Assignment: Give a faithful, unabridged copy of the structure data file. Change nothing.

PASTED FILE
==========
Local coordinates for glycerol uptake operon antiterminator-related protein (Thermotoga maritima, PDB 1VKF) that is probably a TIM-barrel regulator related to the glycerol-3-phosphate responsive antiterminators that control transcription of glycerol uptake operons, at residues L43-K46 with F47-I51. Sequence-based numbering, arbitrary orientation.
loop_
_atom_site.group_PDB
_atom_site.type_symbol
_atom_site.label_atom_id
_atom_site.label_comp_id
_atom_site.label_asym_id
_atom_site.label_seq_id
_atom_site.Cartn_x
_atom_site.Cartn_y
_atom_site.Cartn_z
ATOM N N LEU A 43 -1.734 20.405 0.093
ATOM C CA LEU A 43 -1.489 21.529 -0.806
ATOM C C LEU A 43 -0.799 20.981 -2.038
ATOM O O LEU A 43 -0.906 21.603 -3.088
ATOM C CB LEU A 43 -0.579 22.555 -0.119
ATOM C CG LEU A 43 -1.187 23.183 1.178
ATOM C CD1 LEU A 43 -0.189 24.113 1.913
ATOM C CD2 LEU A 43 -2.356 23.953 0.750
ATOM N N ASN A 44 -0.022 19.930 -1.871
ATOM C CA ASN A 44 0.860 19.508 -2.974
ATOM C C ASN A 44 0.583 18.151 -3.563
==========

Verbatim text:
Local coordinates for glycerol uptake operon antiterminator-related protein (Thermotoga maritima, PDB 1VKF) that is probably a TIM-barrel regulator related to the glycerol-3-phosphate responsive antiterminators that control transcription of glycerol uptake operons, at residues L43-K46 with F47-I51. Sequence-based numbering, arbitrary orientation.
loop_
_atom_site.group_PDB
_atom_site.type_symbol
_atom_site.label_atom_id
_atom_site.label_comp_id
_atom_site.label_asym_id
_atom_site.label_seq_id
_atom_site.Cartn_x
_atom_site.Cartn_y
_atom_site.Cartn_z
ATOM N N LEU A 43 -1.734 20.405 0.093
ATOM C CA LEU A 43 -1.489 21.529 -0.806
ATOM C C LEU A 43 -0.799 20.981 -2.038
ATOM O O LEU A 43 -0.906 21.603 -3.088
ATOM C CB LEU A 43 -0.579 22.555 -0.119
ATOM C CG LEU A 43 -1.187 23.183 1.178
ATOM C CD1 LEU A 43 -0.189 24.113 1.913
ATOM C CD2 LEU A 43 -2.356 23.953 0.750
ATOM N N ASN A 44 -0.022 19.930 -1.871
ATOM C CA ASN A 44 0.860 19.508 -2.974
ATOM C C ASN A 44 0.583 18.151 -3.563